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Wildlife Jottings Nov 2021

Wildlife jottings from Vernham Dean

As I write this, I can see a frost covering the lawn and bushes outside, a reminder that winter is on the way. The leaves are turning to beautiful shades of yellow, orange, red etc and falling from the trees. Lots of leaf clearing from the lawn over the next week or two!!

During the Autumn a remarkable movement of birds occurs across the UK. Even birds that we commonly see in the village, Robin, Chaffinch, Goldcrest etc may not be the ones that were here in the summer months. Many bird species such as those listed above, will move in from the continent to enjoy our milder winters and exist side by side with our resident species.

One of the more obvious signs of winter visitors arriving is when the European Thrushes turn up. We have good populations of both Redwing and Fieldfare here in Vernham Dean and they are usually fairly easy to find.

Over the last few days, a flock of Redwing has been feeding in the Yew trees in the churchyard. Just stand near one of the trees for a few minutes and if they are feeding in there you will soon see them moving around the inside of the tree. It will not take them long to strip the Yew trees of their berries.

Normally by this time in the year Fieldfares are also easy to see around the village -often feeding on the Bury Dene Playing Fields. But that is not the case this year. For, as yet unknown reasons, Fieldfares have been late turning up across the whole of the UK. It maybe there is still plenty of food for them in their summer haunts and accordingly no need to move on yet. No doubt we will find out at some point when all the data from observers across Europe has been analysed. Although I have yet to see (or hear – you usually hear them first as they fly over – a loud chuk noise) any in Vernham Dean there are now a few reports coming in from across the UK and Hampshire of some arriving.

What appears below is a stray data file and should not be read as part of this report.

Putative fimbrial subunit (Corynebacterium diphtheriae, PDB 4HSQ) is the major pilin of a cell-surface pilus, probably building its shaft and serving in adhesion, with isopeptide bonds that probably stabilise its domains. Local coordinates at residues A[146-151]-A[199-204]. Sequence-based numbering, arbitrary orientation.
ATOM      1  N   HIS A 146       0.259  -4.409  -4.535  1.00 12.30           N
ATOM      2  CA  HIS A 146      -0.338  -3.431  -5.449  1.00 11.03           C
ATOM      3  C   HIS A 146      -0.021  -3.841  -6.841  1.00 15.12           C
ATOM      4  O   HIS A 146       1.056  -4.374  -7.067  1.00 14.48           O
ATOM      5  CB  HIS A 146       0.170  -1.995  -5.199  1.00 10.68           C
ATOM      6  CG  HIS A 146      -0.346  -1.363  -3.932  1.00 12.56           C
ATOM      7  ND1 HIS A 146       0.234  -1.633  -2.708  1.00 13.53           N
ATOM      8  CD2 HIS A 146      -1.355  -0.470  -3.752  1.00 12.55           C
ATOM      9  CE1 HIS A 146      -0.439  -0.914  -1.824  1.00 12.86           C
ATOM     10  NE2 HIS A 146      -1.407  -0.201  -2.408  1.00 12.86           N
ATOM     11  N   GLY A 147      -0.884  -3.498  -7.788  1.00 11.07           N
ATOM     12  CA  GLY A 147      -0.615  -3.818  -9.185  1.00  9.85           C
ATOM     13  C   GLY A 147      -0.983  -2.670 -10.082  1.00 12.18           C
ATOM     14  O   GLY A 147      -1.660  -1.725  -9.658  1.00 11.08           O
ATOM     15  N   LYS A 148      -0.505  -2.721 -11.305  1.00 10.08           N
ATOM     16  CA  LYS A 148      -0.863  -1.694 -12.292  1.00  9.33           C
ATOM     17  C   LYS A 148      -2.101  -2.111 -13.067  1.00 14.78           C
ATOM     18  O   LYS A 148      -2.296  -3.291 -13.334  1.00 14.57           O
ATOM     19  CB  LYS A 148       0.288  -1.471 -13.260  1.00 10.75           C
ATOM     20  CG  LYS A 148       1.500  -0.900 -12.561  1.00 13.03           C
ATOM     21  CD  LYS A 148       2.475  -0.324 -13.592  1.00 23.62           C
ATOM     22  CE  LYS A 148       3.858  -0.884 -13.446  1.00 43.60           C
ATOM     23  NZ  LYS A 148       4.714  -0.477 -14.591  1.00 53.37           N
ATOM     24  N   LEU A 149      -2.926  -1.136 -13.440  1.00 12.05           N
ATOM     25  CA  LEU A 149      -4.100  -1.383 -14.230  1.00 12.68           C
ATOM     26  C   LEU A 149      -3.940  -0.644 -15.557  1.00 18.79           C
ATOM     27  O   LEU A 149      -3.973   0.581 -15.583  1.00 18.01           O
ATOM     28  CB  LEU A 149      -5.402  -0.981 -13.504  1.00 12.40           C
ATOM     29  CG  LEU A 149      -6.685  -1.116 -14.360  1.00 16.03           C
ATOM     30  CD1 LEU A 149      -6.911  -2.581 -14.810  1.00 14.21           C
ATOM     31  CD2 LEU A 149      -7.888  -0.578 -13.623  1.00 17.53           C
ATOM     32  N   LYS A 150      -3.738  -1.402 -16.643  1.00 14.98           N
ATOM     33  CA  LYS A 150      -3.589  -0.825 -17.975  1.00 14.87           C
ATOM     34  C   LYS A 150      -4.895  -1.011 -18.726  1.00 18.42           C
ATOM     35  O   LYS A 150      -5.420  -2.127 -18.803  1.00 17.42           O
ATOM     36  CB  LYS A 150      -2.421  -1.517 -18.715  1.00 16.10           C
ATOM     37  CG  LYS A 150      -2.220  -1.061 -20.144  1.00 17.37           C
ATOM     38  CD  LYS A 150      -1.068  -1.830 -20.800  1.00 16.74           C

If during the winter it gets too cold here or they run out of a ready supply of food, they will move on further south and disappear for a bit.

The sight of these winter thrushes arriving tells us that winter is on the way. It is exciting to see and hear these birds knowing the great distances they come from to spend a few months with us, before they return to their breeding grounds across Europe.

There are many spectacular sights across the country, courtesy of our winter visiting birds. Some of my favourites are:

Solway Firth (between Cumbria and Dumfries & Galloway) – large flocks of Barnacle Geese spend the winter months here. This is a pretty black and white goose and a great sight to see flocks of several thousand birds wheeling over you in the cold winter air. It’s a long way north – the Scottish borders – but well worth the trip if you can get there.

Slimbridge Wildfowl reserve, Gloucestershire – a little closer to home. Numbers of the Bewick Swans and White-fronted geese that winter here have reduced over the years, but still worth the effort of going to see. Bewick Swans are a more delicate bird than the Mute Swans we will routinely see on lakes here. It is white like the Mute Swan, a little smaller, but with a black and yellow bill. Watching the family groups of these swans greet each other as they land, coming in for roost, is rather special.